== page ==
Most of the controversy surrounding the game Murder stems from it only having a twenty-minute length, and in a post-Steam refund world, some people think that’s unacceptable.
In my review for Murder, I said that while the game has a beautiful art style, its incoherent plot and short length make it feel incomplete.
Many Steam reviews agree, saying that “the length of the game does not justify the price” and “if you want your walking sim to be worth the money you need a longer playtime.”
Peter Moorhead, the developer of the game, said he was okay with Murder’s mixed reception.
“I'd far rather have my games be polarising than have everyone think they're "just alright”,” he said on Twitter.
Moorhead has also written about his problems with Steam’s recently implemented refund system, where consumers can get a refund regardless of circumstances, as long as they’ve played the game for less than two hours.
In a Tumblr post about the topic, Moorhead said that, “by implementing a one-size-fits all solution, Valve have just introduced a significant risk to the livelihoods of thousands of independent developers who rely on their platform for income.”
A passage from Moorhead's blog post on the topic of Steam refunds.
Moorhead said that Steam’s refund system is unfair to shorter games that can be completed in less than two hours. There’s nothing to stop people from finishing a game and then immediately requesting a refund
He also said that the system supports the idea that good games should be a certain length. Moorhead said this doesn’t account for story-driven games, or ones that have an emphasis on replayability.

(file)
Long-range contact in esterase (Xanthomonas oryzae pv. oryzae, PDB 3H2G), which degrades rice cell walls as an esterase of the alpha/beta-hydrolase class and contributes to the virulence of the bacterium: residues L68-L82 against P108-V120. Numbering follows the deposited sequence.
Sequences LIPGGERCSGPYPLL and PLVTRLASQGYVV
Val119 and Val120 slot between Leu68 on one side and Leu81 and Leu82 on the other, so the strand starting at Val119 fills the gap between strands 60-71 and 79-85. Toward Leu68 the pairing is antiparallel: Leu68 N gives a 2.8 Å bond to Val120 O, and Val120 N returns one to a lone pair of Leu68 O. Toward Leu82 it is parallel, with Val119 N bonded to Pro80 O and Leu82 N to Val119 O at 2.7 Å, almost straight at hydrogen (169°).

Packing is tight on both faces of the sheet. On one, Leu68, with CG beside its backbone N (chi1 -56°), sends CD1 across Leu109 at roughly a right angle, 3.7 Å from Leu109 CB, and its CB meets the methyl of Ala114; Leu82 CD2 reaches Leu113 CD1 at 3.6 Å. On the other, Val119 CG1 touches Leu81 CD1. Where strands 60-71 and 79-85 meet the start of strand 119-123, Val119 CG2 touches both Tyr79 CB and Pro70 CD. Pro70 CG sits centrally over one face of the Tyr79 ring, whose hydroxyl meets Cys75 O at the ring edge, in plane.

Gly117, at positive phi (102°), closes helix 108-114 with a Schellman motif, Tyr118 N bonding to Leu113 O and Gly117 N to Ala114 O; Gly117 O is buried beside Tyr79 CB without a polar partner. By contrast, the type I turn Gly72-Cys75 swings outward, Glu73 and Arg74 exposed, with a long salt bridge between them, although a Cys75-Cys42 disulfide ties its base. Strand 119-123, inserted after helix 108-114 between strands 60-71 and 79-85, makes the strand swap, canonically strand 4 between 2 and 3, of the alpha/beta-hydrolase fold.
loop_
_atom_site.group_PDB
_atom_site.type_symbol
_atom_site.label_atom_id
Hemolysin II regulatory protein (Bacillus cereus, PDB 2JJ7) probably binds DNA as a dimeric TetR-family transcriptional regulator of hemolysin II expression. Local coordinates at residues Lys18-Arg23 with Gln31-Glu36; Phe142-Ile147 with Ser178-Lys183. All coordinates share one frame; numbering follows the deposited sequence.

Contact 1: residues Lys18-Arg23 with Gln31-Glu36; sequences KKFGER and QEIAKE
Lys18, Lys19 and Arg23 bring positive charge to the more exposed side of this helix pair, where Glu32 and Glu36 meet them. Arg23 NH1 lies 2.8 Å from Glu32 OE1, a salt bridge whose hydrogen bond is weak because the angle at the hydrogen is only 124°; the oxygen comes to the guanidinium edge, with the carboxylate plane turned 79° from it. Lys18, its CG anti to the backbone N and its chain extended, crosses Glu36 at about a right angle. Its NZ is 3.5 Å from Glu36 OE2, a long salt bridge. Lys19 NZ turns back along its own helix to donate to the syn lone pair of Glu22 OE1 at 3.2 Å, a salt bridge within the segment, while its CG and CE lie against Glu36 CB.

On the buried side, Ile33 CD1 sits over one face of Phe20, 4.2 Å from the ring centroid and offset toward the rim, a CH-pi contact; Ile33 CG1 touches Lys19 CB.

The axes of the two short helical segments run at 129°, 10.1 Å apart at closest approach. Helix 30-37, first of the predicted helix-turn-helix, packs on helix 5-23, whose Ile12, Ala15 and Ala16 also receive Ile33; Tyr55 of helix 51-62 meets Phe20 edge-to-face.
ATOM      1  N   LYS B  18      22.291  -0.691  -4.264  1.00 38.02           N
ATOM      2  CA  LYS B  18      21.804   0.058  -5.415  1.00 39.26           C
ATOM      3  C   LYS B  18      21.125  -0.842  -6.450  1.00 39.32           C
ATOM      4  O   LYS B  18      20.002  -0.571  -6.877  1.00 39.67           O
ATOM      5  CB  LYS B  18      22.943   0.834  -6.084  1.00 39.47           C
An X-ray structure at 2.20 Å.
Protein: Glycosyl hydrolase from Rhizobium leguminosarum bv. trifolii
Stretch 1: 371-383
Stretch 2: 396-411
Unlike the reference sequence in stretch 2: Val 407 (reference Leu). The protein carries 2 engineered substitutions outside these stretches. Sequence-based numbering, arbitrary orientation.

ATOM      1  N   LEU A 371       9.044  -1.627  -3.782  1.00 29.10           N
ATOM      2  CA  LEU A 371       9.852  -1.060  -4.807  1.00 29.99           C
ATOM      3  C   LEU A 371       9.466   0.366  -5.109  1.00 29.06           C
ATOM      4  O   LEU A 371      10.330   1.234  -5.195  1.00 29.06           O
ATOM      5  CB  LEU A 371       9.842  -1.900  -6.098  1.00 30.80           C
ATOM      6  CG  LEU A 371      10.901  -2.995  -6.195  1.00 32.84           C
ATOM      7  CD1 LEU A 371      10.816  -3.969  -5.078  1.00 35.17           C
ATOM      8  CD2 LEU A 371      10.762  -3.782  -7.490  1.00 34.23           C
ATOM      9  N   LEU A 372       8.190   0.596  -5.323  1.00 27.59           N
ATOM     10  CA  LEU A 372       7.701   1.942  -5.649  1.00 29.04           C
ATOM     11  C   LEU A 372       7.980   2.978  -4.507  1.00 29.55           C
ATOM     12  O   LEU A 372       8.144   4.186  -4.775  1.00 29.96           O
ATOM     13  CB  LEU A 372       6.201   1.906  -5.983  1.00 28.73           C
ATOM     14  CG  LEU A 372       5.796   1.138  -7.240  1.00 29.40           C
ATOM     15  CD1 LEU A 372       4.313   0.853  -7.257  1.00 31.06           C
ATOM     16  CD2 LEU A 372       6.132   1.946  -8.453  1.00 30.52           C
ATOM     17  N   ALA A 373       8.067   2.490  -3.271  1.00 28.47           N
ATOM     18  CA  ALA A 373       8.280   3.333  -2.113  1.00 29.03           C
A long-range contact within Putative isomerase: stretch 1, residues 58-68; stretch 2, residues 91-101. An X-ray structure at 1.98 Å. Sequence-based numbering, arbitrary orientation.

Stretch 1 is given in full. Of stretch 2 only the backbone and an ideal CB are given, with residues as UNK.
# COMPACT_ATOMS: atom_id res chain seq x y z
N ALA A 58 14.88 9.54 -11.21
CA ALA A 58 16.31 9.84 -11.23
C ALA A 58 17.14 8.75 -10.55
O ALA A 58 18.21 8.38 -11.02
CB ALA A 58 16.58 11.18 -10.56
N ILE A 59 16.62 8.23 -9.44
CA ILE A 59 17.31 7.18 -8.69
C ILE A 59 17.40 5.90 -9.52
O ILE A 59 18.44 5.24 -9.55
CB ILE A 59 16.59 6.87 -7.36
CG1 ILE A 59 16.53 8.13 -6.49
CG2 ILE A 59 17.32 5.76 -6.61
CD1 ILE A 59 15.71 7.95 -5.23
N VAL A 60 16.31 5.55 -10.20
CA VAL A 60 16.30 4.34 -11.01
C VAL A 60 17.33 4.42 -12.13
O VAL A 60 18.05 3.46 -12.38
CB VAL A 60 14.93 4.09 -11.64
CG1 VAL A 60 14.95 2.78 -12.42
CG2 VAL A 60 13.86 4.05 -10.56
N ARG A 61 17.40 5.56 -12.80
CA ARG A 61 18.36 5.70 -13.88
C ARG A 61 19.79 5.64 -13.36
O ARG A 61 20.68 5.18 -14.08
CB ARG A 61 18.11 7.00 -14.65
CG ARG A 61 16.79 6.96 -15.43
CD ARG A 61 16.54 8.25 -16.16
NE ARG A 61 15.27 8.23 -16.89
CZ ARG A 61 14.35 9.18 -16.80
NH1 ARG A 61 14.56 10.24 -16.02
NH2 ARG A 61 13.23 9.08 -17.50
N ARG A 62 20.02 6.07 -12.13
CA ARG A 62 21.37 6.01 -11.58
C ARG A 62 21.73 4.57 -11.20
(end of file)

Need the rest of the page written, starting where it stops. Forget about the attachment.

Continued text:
Moorhead compared Steam’s refunds to a restaurant meal, saying that, “If you decide you don’t like it after a couple of bites, fine - if you decide it was bad after you’ve eaten the whole thing, of course you aren’t entitled to a refund.”
In his post he proposed that games only get refunds for games if they are less than half or a quarter completed. He also suggested refunds only apply to games of a certain price.
Jim Sterling, former editor of Destructoid and The Escapist, covered the game in a video titled, “Murder – Best Unintentional Comedy Game of 2015.” Sterling was disappointed by the game’s length and said that the plot, “barely got started and then the credits rolled.”
After Sterling’s video, Moorhead said on Twitter that his inbox was filled with abuse, and that Sterling was, “passively fielding people in his direction while claiming impunity.
Sterling responded by saying that while he stands behind everything he said in the video, he was sorry for any harassment his audience had given Moorhead.
Sterling said that his “caustic style” was part of the problem, and that it was a skill he needed to work on.
Afterwards Moorhead announced on Twitter that he was going to take a break to think about things, saying that he had felt, “anxious and unwelcome in games for a while now and it’s beginning to negatively affect my health.”